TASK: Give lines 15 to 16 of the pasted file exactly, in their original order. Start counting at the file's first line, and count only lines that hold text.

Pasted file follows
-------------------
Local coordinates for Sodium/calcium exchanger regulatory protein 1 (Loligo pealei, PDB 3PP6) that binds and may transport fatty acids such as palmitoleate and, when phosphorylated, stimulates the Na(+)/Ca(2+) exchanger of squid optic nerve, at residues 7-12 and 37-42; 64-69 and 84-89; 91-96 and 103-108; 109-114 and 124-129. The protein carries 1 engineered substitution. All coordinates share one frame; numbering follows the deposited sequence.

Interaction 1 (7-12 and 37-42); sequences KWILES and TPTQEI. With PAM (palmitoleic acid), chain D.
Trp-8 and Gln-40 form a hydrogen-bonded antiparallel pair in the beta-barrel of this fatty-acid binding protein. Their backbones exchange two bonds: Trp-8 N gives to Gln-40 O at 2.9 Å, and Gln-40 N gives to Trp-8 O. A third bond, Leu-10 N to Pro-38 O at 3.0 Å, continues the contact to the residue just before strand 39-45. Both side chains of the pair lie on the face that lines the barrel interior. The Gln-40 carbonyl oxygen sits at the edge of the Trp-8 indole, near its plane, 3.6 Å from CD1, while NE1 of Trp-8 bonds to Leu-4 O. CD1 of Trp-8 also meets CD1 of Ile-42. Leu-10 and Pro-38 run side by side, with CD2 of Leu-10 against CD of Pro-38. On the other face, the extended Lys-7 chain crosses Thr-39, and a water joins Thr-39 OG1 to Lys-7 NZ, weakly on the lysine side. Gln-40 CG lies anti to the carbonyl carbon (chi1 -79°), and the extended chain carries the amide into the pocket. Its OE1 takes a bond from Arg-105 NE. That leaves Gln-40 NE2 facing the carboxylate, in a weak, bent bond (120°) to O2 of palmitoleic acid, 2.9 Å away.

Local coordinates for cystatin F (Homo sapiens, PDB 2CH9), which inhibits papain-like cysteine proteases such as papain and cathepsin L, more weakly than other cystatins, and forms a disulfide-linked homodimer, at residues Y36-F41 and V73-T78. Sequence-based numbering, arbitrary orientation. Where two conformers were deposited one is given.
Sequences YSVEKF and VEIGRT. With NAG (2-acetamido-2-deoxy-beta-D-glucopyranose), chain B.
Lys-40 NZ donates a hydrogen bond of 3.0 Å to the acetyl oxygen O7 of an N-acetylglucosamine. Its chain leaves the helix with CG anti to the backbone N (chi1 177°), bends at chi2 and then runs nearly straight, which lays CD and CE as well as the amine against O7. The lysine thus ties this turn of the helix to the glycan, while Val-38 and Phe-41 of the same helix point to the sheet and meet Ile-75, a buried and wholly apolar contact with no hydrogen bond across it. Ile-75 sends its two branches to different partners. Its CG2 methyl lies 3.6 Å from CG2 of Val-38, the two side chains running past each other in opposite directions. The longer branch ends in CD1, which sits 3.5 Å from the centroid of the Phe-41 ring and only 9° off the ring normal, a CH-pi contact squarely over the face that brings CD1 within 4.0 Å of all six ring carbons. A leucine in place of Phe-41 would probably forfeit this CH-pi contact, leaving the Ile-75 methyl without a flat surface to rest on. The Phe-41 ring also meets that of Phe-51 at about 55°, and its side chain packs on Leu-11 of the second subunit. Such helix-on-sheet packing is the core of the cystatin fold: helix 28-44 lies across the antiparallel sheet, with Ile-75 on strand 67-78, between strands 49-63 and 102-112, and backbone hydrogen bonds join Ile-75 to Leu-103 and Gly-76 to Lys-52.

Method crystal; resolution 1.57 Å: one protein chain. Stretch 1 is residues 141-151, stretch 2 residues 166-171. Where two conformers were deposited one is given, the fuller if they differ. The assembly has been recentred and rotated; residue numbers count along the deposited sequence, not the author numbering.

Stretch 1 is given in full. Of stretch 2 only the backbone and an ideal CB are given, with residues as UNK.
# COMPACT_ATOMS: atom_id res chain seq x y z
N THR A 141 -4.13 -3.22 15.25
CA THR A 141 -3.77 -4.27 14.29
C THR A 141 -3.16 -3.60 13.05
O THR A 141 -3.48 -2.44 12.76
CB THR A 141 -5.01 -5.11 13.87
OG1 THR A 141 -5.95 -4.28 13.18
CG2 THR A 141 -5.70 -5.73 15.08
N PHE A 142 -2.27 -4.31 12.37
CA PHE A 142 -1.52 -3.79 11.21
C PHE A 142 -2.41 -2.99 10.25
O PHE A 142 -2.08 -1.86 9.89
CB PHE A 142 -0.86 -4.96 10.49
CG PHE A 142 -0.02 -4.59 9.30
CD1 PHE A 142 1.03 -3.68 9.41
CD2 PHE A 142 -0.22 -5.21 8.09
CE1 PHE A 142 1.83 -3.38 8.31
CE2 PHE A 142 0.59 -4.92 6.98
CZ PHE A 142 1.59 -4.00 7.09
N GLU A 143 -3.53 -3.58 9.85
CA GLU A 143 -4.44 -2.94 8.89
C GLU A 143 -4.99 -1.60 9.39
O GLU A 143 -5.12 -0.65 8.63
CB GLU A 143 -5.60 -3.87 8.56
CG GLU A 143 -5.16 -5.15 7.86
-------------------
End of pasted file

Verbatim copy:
OG1 THR A 141 -5.95 -4.28 13.18
CG2 THR A 141 -5.70 -5.73 15.08